What is blockchain technology and what makes it special?
If two parties want to transact using technology as a platform, they typically both store a copy of the transaction on their system, but over time there is a risk that the system could become out of sync and that a transaction is registered on one platform but not on another. This leads to both parties spending time, money and effort on reconciling records.
So, you need an independent record system between the two parties. So far, that need has been fulfilled through intermediaries of various sorts. Blockchain technology allows you to have a shared record system – a distributed ledger – where there is no need for a central database or central party or intermediary, at least for that purpose.
The way the blockchain works is that each party holds a copy of the entire ledger for particular types of transactions. New transactions are entered onto the blockchain (by various parties), and distributed to the other parties. At regular intervals, the transactions that were recently sent are batched into a 'block', and there is a consensus mechanism whereby the parties agree that the block contains the correct set of transactions. The blocks are 'chained' together using cryptographic technology – forms of mathematical ‘proofs’ that provide high levels of security – ensuring that the integrity of the chain isn't compromised. Each party holds a copy of the transaction, but it is ‘glued’ (via these layers) to the consensus mechanism and stored in a chain that cannot be challenged at a later date.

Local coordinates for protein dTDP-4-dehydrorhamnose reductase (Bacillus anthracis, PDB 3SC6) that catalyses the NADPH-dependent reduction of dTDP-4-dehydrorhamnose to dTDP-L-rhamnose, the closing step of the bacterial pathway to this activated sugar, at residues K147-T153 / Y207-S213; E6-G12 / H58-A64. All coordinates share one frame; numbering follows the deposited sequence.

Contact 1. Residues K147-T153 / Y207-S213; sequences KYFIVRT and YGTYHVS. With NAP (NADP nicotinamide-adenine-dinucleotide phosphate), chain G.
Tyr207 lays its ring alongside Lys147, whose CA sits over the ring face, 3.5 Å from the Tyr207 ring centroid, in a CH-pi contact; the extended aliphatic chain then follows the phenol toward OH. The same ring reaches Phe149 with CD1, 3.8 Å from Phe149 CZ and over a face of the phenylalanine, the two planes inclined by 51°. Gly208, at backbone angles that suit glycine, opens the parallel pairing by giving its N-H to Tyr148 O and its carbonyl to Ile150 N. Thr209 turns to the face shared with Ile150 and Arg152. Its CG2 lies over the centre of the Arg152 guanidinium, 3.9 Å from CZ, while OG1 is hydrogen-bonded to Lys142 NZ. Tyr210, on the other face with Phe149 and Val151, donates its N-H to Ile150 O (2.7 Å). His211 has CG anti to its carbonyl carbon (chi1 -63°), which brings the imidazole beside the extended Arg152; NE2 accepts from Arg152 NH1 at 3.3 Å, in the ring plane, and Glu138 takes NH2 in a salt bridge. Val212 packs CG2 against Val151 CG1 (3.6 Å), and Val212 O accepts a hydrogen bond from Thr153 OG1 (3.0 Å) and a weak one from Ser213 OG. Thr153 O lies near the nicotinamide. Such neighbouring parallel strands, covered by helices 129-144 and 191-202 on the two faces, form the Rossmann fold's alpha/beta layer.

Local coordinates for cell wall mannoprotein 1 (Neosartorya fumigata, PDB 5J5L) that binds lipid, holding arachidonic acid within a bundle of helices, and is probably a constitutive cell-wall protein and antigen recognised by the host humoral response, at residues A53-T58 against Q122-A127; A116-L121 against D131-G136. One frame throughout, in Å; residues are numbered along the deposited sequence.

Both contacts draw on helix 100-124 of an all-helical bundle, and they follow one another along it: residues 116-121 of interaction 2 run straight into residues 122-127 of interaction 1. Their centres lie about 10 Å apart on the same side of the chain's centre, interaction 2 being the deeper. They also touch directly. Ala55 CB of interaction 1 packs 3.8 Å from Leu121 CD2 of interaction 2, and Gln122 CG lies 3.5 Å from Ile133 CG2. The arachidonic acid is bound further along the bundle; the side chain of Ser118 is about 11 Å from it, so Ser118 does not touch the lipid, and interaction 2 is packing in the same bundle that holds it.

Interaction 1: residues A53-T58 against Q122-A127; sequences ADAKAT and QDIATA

Can you outline the main types of blockchain, permissioned and non-permissioned? What are the benefits of each?
Permissionless (or public) blockchains, put simply, are those that allow anyone to access a database of transactions, verify transactions or maintain a blockchain, and the database is distributed globally. They have an open community of users. Bitcoin has usually used permissionless blockchains, which make users anonymous and can be a problem for jurisdictions that require financial transaction processers to be identifiable.